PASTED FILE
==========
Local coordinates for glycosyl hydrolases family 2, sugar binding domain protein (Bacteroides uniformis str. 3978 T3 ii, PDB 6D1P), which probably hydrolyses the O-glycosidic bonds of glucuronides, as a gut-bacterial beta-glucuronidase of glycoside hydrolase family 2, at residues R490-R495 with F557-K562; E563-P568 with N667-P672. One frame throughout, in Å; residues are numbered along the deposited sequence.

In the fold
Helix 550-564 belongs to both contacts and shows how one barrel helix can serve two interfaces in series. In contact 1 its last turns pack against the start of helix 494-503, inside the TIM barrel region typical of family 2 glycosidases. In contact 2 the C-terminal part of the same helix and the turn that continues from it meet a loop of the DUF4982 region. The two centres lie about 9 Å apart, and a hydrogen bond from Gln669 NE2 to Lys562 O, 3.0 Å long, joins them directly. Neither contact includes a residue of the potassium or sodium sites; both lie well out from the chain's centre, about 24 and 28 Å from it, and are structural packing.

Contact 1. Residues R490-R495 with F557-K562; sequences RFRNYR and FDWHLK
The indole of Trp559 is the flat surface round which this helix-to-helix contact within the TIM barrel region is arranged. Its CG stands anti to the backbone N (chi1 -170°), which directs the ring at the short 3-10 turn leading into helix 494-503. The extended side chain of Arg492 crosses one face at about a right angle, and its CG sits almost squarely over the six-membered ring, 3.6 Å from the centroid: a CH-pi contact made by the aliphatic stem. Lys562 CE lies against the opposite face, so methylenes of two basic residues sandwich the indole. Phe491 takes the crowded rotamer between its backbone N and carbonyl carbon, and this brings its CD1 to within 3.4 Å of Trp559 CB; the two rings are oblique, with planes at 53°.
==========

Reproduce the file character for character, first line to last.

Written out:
Local coordinates for glycosyl hydrolases family 2, sugar binding domain protein (Bacteroides uniformis str. 3978 T3 ii, PDB 6D1P), which probably hydrolyses the O-glycosidic bonds of glucuronides, as a gut-bacterial beta-glucuronidase of glycoside hydrolase family 2, at residues R490-R495 with F557-K562; E563-P568 with N667-P672. One frame throughout, in Å; residues are numbered along the deposited sequence.

In the fold
Helix 550-564 belongs to both contacts and shows how one barrel helix can serve two interfaces in series. In contact 1 its last turns pack against the start of helix 494-503, inside the TIM barrel region typical of family 2 glycosidases. In contact 2 the C-terminal part of the same helix and the turn that continues from it meet a loop of the DUF4982 region. The two centres lie about 9 Å apart, and a hydrogen bond from Gln669 NE2 to Lys562 O, 3.0 Å long, joins them directly. Neither contact includes a residue of the potassium or sodium sites; both lie well out from the chain's centre, about 24 and 28 Å from it, and are structural packing.

Contact 1. Residues R490-R495 with F557-K562; sequences RFRNYR and FDWHLK
The indole of Trp559 is the flat surface round which this helix-to-helix contact within the TIM barrel region is arranged. Its CG stands anti to the backbone N (chi1 -170°), which directs the ring at the short 3-10 turn leading into helix 494-503. The extended side chain of Arg492 crosses one face at about a right angle, and its CG sits almost squarely over the six-membered ring, 3.6 Å from the centroid: a CH-pi contact made by the aliphatic stem. Lys562 CE lies against the opposite face, so methylenes of two basic residues sandwich the indole. Phe491 takes the crowded rotamer between its backbone N and carbonyl carbon, and this brings its CD1 to within 3.4 Å of Trp559 CB; the two rings are oblique, with planes at 53°.